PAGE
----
In 2010, David Cameron announced his ambition to put London alongside Silicon Valley and Bangalore as a world centre for digital innovation, says The Sunday Telegraph. Why, he asked rather plaintively, is there no British equivalent of Google?
Three years and two giant tech flotations later, that question still hangs in the air. As Twitter shares popped into the stratosphere last week, Joanna Shields could be forgiven for feeling the pressure.
Critics charge that “the First Lady of London’s Tech City” risks missing the boat on the best initial public offering climate for technology companies in over a decade (see below).
It’s easy to see why Downing Street went out of its way to woo Shields, 51, away from Facebook last year to take up the role of Britain’s digital ambassador, says The Independent.
Over the course of a career stretching back to the pre-internet ages, “hurricane Joanna” has carved out a reputation as a “fast-moving deal machine”. Her youthful looks and mellifluous voice belie a combination of business experience and cunning that few others in tech management can match.
She is perhaps best-known for “masterminding one of the shrewdest deals in new-media history”, says GQ. In 2008, while president of the UK-based social networking site Bebo, she got AOL to hand over more than £420m for the site – “then coolly looked on” as the US giant was forced to offload its acquisition two years later for “a pitiful” £6.7m.
From AOL’s perspective it was one of the worst deals in the history of the internet. “Why should Joanna care? She made hundreds of millions for her bosses, Bebo founder Michael Birch and his wife Xochi, and a hefty chunk for herself.”
Although she has lived in Britain since 2000 and took citizenship in 2008, Shields was born and raised in Pennsylvania, says Management Today. She has always viewed her father, a metallurgist who started his own factory, as her main business mentor.
Her first job was working in Deloitte’s national affairs office in Washington. In the mid-1980s she joined National Digital, an agency that enabled war photographers to send digital imagery to newspapers from the frontline in real-time – arriving in Silicon Valley just as “the world was going from analogue to digital”.
By the dotcom era, Shields was running her own business, Veon, compressing video files for the net. “We saw the downturn coming and were wise enough to start looking for a buyer.” She sold Veon to Philips just before Armageddon struck and moved to London with her young son.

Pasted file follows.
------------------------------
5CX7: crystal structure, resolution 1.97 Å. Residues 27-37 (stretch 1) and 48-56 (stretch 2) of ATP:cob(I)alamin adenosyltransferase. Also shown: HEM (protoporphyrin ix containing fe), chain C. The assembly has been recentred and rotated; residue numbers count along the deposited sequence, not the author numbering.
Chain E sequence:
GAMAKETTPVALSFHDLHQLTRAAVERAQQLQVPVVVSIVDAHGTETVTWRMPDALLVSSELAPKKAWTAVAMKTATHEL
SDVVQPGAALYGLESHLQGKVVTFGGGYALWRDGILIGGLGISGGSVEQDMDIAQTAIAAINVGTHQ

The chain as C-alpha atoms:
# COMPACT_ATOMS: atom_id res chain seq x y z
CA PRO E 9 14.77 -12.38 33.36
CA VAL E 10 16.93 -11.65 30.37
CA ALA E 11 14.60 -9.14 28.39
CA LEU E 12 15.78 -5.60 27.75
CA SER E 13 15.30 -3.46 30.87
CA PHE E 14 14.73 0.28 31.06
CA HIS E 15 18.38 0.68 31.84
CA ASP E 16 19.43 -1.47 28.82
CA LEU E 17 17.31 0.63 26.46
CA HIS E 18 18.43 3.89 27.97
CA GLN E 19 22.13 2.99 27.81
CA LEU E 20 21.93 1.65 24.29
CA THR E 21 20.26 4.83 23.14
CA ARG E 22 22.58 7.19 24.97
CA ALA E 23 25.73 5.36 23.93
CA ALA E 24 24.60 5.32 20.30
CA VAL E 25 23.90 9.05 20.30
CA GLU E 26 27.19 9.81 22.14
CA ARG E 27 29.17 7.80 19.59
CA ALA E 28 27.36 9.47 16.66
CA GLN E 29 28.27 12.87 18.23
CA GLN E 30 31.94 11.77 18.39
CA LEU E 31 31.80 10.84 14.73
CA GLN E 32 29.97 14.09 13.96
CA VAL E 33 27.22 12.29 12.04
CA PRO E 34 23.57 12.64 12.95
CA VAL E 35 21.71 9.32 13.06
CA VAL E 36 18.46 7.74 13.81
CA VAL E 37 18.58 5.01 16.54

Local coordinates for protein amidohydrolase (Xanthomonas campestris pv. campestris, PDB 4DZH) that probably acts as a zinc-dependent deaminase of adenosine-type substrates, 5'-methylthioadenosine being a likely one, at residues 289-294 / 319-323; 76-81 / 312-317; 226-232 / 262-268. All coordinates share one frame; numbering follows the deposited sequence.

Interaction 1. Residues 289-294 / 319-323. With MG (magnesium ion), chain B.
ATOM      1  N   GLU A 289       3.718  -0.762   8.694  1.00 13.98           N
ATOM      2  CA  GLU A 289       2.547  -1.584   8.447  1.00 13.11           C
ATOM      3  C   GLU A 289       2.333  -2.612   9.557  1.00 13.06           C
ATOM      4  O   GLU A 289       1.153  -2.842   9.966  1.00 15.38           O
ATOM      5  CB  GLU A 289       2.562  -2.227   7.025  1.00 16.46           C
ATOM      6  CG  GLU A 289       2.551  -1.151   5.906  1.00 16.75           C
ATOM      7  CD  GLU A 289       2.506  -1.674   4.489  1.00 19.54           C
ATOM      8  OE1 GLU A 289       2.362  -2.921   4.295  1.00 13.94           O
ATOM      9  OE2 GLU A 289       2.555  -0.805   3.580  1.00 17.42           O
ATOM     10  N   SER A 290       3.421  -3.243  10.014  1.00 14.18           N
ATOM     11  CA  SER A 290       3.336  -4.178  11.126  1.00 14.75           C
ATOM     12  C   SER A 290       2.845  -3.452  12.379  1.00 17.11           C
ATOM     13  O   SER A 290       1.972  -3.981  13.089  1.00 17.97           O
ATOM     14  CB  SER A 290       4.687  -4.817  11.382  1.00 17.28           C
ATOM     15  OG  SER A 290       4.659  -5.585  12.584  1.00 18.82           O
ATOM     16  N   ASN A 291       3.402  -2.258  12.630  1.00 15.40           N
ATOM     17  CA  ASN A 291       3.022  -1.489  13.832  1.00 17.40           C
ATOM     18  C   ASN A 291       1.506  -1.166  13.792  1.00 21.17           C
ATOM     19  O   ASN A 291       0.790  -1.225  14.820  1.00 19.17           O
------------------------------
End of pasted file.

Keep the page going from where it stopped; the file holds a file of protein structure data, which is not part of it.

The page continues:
“I left the Valley just in time. And then George Bush was elected, so I called myself both a digital and political refugee. I was like, phew! Just safe and sound in London.”
Given that record of jumping off sinking ships, it’s probably a good omen for the London tech scene that she shows no sign of quitting yet.
Can she turn the buzz into profits?
“When you’ve been through the roller-coaster ride that is the short history of the internet and survived, you tend to recognise a breakthrough moment,” says The Guardian. So is Shields right to argue that the hot action now lies not in California, but in London?
The postcode EC1V (the tech hotspot around Old Street and Shoreditch, which the government calls Tech City, but everyone else calls Silicon Roundabout) is humming. It was home to more start-ups than any other area in Britain in the year to March: some 15,720 in all – a testament to the pulling power of the internet and app industries that have colonised the area.
The “ecosystem” is unique, says Stephen Caddick of UCL in the Huffington Post. No other tech hub in the world rubs shoulders so closely with the worlds of design, architecture, fashion and the arts – not to mention the financial powerhouse of the City.
True enough, says David Rowan on Wired, and there have been some remarkable successes. Last.fm, bought by CBS for $280m and TweetDeck, which was sold to Twitter (now rumoured to be sniffing round another Roundabout stalwart, the live performance tracking site Songkick). “Still, Shoreditch is no Palo Alto.”
We don’t yet have the scale of available investment, nor “the entrepreneurial confidence” that creates multi-billion-pound companies. Although seed-funding for start-ups is now much easier to source locally, the conduits dry up when it comes to crucial “middle-stage” funding.
Shields has been doing her ambassadorial bit to entice big Valley backers, such as Vallar and Sequoia, into the vacuum. But the litmus test for many is a big initial public offering.
The most likely first candidate, says The Sunday Times, is King, the firm behind smartphone game Candy Crush Saga, which, unlike Twitter, is already generating profits.
King is expected to float in America next year for $5bn-$7bn. It would be the ultimate coup for Shields if she could persuade it to choose London instead.